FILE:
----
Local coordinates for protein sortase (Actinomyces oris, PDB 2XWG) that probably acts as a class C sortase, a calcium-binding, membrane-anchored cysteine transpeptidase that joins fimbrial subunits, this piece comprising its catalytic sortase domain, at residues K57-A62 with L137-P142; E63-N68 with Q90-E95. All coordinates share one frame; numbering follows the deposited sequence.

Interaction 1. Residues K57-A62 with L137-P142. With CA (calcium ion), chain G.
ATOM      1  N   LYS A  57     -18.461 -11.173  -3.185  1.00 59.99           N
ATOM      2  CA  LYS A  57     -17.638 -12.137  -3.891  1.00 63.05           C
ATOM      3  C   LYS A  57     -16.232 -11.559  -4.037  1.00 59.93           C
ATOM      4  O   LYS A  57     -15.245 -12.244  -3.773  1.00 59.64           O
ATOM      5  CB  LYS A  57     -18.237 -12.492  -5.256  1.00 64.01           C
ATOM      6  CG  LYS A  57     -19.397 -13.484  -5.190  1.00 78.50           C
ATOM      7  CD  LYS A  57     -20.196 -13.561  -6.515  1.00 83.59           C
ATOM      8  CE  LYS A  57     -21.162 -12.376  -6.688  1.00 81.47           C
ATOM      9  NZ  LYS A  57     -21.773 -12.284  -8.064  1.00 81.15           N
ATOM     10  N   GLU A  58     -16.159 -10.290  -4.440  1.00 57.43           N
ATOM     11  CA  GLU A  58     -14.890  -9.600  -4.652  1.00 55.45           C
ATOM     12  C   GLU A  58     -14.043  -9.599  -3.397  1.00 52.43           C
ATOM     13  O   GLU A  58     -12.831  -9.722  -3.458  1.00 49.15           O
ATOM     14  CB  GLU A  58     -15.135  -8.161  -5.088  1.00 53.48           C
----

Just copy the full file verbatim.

Local coordinates for protein sortase (Actinomyces oris, PDB 2XWG) that probably acts as a class C sortase, a calcium-binding, membrane-anchored cysteine transpeptidase that joins fimbrial subunits, this piece comprising its catalytic sortase domain, at residues K57-A62 with L137-P142; E63-N68 with Q90-E95. All coordinates share one frame; numbering follows the deposited sequence.

Interaction 1. Residues K57-A62 with L137-P142. With CA (calcium ion), chain G.
ATOM      1  N   LYS A  57     -18.461 -11.173  -3.185  1.00 59.99           N
ATOM      2  CA  LYS A  57     -17.638 -12.137  -3.891  1.00 63.05           C
ATOM      3  C   LYS A  57     -16.232 -11.559  -4.037  1.00 59.93           C
ATOM      4  O   LYS A  57     -15.245 -12.244  -3.773  1.00 59.64           O
ATOM      5  CB  LYS A  57     -18.237 -12.492  -5.256  1.00 64.01           C
ATOM      6  CG  LYS A  57     -19.397 -13.484  -5.190  1.00 78.50           C
ATOM      7  CD  LYS A  57     -20.196 -13.561  -6.515  1.00 83.59           C
ATOM      8  CE  LYS A  57     -21.162 -12.376  -6.688  1.00 81.47           C
ATOM      9  NZ  LYS A  57     -21.773 -12.284  -8.064  1.00 81.15           N
ATOM     10  N   GLU A  58     -16.159 -10.290  -4.440  1.00 57.43           N
ATOM     11  CA  GLU A  58     -14.890  -9.600  -4.652  1.00 55.45           C
ATOM     12  C   GLU A  58     -14.043  -9.599  -3.397  1.00 52.43           C
ATOM     13  O   GLU A  58     -12.831  -9.722  -3.458  1.00 49.15           O
ATOM     14  CB  GLU A  58     -15.135  -8.161  -5.088  1.00 53.48           C